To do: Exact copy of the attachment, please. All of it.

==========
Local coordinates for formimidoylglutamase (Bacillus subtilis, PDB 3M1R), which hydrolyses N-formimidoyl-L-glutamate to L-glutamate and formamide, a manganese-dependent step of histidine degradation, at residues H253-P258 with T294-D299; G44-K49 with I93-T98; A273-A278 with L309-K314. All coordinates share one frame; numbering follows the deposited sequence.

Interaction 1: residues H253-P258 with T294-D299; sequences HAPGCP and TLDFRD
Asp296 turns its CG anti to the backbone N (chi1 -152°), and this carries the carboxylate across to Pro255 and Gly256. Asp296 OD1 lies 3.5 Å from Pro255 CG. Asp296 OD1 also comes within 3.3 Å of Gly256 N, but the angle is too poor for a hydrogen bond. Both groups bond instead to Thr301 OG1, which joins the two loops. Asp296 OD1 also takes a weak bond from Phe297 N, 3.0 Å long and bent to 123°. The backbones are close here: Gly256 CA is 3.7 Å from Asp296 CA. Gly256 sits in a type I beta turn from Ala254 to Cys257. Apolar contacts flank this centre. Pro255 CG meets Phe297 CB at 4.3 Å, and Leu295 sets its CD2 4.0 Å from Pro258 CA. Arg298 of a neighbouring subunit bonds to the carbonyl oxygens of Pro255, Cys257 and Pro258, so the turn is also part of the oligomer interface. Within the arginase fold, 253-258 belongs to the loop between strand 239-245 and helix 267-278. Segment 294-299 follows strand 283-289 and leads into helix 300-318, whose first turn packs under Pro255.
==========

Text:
Local coordinates for formimidoylglutamase (Bacillus subtilis, PDB 3M1R), which hydrolyses N-formimidoyl-L-glutamate to L-glutamate and formamide, a manganese-dependent step of histidine degradation, at residues H253-P258 with T294-D299; G44-K49 with I93-T98; A273-A278 with L309-K314. All coordinates share one frame; numbering follows the deposited sequence.

Interaction 1: residues H253-P258 with T294-D299; sequences HAPGCP and TLDFRD
Asp296 turns its CG anti to the backbone N (chi1 -152°), and this carries the carboxylate across to Pro255 and Gly256. Asp296 OD1 lies 3.5 Å from Pro255 CG. Asp296 OD1 also comes within 3.3 Å of Gly256 N, but the angle is too poor for a hydrogen bond. Both groups bond instead to Thr301 OG1, which joins the two loops. Asp296 OD1 also takes a weak bond from Phe297 N, 3.0 Å long and bent to 123°. The backbones are close here: Gly256 CA is 3.7 Å from Asp296 CA. Gly256 sits in a type I beta turn from Ala254 to Cys257. Apolar contacts flank this centre. Pro255 CG meets Phe297 CB at 4.3 Å, and Leu295 sets its CD2 4.0 Å from Pro258 CA. Arg298 of a neighbouring subunit bonds to the carbonyl oxygens of Pro255, Cys257 and Pro258, so the turn is also part of the oligomer interface. Within the arginase fold, 253-258 belongs to the loop between strand 239-245 and helix 267-278. Segment 294-299 follows strand 283-289 and leads into helix 300-318, whose first turn packs under Pro255.